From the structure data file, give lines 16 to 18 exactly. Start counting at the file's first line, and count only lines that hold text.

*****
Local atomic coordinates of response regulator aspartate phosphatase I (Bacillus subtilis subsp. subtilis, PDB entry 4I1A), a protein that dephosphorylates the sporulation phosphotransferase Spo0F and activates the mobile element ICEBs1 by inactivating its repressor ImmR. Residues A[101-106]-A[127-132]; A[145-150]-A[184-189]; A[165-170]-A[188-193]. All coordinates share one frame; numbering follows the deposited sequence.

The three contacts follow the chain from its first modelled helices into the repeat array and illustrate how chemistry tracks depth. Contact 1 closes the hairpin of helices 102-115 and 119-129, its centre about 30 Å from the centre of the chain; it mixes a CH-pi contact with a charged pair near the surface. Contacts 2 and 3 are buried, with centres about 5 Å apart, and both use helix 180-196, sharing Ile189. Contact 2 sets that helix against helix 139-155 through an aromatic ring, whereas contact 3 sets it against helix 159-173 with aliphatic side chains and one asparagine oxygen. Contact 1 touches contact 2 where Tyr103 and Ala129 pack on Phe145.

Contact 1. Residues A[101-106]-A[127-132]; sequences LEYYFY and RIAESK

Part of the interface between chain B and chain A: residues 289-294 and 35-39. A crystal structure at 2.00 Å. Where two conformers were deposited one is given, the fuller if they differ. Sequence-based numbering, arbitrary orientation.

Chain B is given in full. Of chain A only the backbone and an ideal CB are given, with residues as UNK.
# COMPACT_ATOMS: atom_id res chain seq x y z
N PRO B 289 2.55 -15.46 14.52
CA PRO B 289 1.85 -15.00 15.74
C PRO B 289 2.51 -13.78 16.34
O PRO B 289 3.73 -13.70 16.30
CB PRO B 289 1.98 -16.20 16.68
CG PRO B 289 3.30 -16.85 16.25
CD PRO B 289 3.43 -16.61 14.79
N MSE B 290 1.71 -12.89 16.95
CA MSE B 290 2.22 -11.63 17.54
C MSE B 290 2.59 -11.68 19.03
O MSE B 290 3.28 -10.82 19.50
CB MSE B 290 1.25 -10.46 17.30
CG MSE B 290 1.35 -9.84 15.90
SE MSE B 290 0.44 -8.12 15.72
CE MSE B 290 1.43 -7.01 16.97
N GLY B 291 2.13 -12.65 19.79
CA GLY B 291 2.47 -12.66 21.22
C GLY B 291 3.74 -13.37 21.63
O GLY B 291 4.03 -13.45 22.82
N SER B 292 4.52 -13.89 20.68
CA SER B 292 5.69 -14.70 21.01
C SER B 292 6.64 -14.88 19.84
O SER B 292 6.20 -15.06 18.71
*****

C MSE B 290 2.59 -11.68 19.03
O MSE B 290 3.28 -10.82 19.50
CB MSE B 290 1.25 -10.46 17.30